Naked mole rats: these ugly (but endearing!) critters are back by popular demand at the Cheyenne Mountain Zoo
I'm back, b*#%^$s!
Cheyenne Mountain Zoo
How's this for a ringing endorsement?
"They're not pretty, but they're pretty fun!"
And that's from a guy whose job it is to promote the animals at the Cheyenne Mountain Zoo in Colorado Springs -- which will welcome back a pack (gaggle? family? nest?) of naked mole rats after an apparently painful, much-maligned years-long absence.
In a press release sent to this fine state's finest NMR (that's naked mole rats, newbies) reporters, zoo spokesman Sean Anglum announces that the NMRs will make their big debut at 10 a.m. this morning. "You won't be disappointed in the sheer ugliness, but endearing qualities, of these creatures," he promises the intrepid reporters.
But, wait! There's more! Anglum is just full of compliments for the NMRs.
Having looks that only a mother could love with pinkish skin, a hairless body and buck teeth orthodontists dream about, naked mole rats (NMRs) still seem to capture the imagination and sympathy of many zoo-goers. Ever since the NMRs left the zoo collection half a decade ago, guests have continually inquired into when they might return and tell the zoo how much they are missed. This Thursday morning, Cheyenne Mountain Zoo will introduce media to the new summer 2010 exhibit of naked mole rats. With this news, local NMR fan clubs are ready to cheer the return of these rodents which resemble a badly stuffed sausage.
A badly stuffed sausage? Ladies, don't hire Anglum to write your Match.com profile.
But he sure is good at writing about NMRs. At the risk of overloading you with facts about an extraordinarily ugly species of zoo animal, I feel compelled to relay the following:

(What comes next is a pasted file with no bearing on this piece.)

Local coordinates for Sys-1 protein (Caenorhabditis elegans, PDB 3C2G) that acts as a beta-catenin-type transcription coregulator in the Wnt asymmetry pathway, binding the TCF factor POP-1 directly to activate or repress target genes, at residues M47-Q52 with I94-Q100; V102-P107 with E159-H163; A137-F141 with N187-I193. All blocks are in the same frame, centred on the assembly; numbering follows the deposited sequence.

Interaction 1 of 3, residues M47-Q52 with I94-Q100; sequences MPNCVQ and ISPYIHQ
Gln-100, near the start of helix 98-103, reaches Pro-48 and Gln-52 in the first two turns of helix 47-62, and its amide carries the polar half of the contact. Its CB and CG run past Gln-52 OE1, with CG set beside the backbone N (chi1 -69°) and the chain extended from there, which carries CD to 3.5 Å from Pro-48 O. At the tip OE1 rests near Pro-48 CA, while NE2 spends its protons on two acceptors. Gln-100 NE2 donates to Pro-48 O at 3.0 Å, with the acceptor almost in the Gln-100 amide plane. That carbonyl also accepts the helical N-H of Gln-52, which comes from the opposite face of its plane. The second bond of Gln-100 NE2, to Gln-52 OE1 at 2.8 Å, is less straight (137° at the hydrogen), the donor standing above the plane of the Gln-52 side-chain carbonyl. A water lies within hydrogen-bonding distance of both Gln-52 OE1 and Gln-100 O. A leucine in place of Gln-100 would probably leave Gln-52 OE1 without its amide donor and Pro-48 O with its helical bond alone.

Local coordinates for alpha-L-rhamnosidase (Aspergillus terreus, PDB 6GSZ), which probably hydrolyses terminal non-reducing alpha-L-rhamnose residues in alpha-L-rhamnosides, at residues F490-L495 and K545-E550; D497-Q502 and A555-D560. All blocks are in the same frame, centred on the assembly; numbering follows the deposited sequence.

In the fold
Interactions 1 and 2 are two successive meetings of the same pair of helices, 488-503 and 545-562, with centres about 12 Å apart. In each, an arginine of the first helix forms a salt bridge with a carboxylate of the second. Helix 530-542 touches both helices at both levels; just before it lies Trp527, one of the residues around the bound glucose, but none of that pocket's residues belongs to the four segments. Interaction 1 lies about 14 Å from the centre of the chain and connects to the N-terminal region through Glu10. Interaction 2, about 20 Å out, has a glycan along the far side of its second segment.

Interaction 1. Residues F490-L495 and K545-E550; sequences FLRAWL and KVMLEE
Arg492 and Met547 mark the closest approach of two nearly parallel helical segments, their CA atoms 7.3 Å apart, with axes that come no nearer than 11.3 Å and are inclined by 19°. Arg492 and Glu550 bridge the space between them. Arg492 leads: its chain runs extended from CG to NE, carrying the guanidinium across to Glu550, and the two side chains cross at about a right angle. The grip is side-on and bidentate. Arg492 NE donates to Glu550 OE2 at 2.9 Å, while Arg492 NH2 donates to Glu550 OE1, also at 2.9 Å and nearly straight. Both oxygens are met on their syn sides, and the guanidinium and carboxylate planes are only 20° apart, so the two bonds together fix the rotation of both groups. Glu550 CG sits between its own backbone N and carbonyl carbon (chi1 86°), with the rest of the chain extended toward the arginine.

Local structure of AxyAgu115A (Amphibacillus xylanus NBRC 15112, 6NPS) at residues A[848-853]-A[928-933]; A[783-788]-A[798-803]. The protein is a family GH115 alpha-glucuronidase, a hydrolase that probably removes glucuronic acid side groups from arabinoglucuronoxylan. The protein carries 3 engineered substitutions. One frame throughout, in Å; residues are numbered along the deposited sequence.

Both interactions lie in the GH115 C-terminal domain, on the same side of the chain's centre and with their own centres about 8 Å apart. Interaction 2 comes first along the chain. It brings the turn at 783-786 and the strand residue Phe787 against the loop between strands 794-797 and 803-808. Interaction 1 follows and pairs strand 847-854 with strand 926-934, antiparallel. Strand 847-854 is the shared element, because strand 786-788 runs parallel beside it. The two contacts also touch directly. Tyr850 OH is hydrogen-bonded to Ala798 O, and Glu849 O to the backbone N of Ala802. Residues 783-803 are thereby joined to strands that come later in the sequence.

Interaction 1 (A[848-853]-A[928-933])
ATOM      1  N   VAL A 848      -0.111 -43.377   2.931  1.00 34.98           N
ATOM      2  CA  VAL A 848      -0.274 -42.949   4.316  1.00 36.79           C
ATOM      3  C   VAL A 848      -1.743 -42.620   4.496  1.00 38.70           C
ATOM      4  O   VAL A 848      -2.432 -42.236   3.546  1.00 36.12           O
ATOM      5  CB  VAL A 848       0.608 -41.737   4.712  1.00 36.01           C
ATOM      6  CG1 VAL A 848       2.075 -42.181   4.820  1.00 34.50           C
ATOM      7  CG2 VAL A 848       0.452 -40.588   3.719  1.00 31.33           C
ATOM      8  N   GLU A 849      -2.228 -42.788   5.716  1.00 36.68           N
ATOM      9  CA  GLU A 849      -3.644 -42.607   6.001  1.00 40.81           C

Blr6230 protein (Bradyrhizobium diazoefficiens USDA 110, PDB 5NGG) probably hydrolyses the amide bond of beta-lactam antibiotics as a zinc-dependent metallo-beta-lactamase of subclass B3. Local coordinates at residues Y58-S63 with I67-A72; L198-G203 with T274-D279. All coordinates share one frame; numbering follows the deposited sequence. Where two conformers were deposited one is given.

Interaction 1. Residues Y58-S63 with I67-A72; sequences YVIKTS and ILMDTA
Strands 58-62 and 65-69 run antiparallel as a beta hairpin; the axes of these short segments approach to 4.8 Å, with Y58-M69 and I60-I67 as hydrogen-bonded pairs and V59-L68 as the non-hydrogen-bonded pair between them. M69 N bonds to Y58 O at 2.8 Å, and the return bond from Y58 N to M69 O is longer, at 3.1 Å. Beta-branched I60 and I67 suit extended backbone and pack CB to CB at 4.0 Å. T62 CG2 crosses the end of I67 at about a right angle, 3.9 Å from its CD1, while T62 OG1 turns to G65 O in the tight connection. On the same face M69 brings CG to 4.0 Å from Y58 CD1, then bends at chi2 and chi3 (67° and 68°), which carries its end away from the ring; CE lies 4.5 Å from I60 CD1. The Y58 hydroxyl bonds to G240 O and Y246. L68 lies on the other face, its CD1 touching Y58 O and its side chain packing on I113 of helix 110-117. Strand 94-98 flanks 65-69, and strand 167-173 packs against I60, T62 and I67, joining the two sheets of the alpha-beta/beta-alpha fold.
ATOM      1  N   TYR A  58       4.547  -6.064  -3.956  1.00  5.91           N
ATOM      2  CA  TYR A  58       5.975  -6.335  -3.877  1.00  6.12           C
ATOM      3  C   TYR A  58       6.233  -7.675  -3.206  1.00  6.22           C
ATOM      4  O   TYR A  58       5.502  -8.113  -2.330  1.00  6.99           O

Despite the fact that they burrow underground like moles and have rat-like tails, naked mole rats are in fact neither moles nor rats. The majority of the species are more closely related to porcupines, chinchillas, and guinea pigs.
They live in large colonies, presided over by a queen, in which only the queen and a few select males breed while the rest of the colony -- all members of the same family -- work together to raise young and maintain the colony. Wild colonies range in size from 20 to 300 individuals, with an average colony consisting of 75. (The zoo has 20 of these suckers, who will live in an exhibit in the zoo's Primate World.)
Naked mole rat colonies are organized into castes. At the top of the heap is the queen's harem of one to three males with whom she chooses to mate. Beneath these high-status breeders are soldiers -- both male and female -- who defend the colony against predators and foreign mole rats. Odors distinguish friends from foes. To achieve a recognizable odor, naked mole rats often roll about in the burrow's toilet chamber, coating their body with the familiar scent of the colony's feces and urine.
If you ask this NMR reporter, seeing a feces-covered sausage-rat is more than worth the price of admission: $14.25 for adults, $7.25 for kids under 12. Plus, who doesn't love a zoo with a sense of humor?
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